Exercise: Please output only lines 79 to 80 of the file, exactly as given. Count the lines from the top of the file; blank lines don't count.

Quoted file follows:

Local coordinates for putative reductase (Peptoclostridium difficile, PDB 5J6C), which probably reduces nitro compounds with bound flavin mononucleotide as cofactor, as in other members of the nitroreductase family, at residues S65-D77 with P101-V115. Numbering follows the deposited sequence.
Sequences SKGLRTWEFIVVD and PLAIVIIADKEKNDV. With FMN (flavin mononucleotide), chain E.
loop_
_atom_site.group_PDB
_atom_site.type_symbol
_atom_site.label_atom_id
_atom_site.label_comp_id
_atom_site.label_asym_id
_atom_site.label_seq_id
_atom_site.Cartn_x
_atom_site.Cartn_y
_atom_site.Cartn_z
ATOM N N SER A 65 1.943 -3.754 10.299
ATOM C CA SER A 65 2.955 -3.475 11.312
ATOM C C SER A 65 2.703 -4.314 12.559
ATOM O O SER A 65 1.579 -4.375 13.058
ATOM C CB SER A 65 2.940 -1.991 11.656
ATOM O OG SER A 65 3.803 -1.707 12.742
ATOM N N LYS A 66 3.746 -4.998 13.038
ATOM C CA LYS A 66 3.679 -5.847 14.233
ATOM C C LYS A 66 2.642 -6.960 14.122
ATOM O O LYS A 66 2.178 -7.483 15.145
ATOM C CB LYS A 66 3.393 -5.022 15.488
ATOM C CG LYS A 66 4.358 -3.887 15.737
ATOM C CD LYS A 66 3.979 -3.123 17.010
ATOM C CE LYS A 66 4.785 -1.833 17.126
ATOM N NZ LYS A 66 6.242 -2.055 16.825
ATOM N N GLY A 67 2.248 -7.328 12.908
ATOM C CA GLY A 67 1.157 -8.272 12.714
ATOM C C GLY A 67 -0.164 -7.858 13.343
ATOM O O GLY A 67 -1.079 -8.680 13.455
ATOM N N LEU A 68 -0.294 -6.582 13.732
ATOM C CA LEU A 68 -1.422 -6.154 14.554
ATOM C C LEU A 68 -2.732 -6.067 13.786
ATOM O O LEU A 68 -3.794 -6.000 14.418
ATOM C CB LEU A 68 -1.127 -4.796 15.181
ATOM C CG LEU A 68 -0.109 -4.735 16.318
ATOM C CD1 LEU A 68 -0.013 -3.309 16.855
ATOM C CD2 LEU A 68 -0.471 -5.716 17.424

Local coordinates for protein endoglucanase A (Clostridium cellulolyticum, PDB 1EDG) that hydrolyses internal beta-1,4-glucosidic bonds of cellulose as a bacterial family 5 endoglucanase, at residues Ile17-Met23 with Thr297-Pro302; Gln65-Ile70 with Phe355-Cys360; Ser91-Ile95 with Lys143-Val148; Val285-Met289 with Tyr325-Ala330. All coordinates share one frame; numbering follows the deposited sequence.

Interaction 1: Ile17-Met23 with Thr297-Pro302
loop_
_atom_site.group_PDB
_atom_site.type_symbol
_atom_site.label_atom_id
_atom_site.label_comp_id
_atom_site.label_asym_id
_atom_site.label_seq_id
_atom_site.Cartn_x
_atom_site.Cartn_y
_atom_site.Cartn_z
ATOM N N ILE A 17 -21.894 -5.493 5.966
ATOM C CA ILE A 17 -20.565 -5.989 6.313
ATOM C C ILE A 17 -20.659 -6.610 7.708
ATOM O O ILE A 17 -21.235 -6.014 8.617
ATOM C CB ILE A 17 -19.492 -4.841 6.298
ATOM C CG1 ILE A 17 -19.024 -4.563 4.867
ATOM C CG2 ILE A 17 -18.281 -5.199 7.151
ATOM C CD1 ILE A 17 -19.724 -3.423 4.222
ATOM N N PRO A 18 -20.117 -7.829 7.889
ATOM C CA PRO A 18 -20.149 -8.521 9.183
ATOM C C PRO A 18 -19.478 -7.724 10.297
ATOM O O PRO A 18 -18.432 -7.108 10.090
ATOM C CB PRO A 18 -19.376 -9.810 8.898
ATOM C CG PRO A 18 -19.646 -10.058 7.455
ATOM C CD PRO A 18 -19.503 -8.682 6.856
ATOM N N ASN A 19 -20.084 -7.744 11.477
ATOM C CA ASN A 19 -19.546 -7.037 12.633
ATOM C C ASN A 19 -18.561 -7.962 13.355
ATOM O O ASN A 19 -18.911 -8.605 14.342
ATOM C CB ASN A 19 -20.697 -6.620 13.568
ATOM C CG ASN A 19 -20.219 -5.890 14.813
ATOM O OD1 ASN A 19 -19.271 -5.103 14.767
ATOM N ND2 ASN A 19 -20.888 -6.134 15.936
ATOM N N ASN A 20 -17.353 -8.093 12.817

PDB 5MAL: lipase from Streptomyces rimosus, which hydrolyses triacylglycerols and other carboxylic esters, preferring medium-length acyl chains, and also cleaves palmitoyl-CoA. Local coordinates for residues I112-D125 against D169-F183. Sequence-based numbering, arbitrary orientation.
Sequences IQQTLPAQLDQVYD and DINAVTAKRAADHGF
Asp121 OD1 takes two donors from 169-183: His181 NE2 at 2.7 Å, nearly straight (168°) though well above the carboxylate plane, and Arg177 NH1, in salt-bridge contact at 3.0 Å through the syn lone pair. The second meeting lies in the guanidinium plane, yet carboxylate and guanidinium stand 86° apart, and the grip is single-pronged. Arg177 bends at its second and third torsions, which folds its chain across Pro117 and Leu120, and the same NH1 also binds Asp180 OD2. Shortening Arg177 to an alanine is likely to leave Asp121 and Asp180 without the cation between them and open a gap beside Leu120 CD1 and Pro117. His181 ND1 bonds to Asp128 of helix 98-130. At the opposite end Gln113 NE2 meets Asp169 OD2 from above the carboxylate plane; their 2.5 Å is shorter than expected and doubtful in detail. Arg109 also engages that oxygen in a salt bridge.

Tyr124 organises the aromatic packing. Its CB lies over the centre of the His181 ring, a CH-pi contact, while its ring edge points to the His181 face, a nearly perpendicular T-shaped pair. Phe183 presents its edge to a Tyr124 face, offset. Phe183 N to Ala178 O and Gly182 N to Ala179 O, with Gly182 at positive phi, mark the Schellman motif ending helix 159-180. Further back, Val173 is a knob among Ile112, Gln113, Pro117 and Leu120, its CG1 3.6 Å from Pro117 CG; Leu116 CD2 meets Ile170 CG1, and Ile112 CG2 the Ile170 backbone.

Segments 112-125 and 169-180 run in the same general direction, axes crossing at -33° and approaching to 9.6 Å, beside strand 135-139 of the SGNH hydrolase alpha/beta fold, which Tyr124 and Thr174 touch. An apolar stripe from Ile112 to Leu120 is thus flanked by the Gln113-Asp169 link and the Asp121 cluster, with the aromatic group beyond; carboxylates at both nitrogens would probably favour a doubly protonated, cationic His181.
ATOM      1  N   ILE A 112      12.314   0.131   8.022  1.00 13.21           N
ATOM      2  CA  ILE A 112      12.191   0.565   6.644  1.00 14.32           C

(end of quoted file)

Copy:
Tyr124 organises the aromatic packing. Its CB lies over the centre of the His181 ring, a CH-pi contact, while its ring edge points to the His181 face, a nearly perpendicular T-shaped pair. Phe183 presents its edge to a Tyr124 face, offset. Phe183 N to Ala178 O and Gly182 N to Ala179 O, with Gly182 at positive phi, mark the Schellman motif ending helix 159-180. Further back, Val173 is a knob among Ile112, Gln113, Pro117 and Leu120, its CG1 3.6 Å from Pro117 CG; Leu116 CD2 meets Ile170 CG1, and Ile112 CG2 the Ile170 backbone.

Segments 112-125 and 169-180 run in the same general direction, axes crossing at -33° and approaching to 9.6 Å, beside strand 135-139 of the SGNH hydrolase alpha/beta fold, which Tyr124 and Thr174 touch. An apolar stripe from Ile112 to Leu120 is thus flanked by the Gln113-Asp169 link and the Asp121 cluster, with the aromatic group beyond; carboxylates at both nitrogens would probably favour a doubly protonated, cationic His181.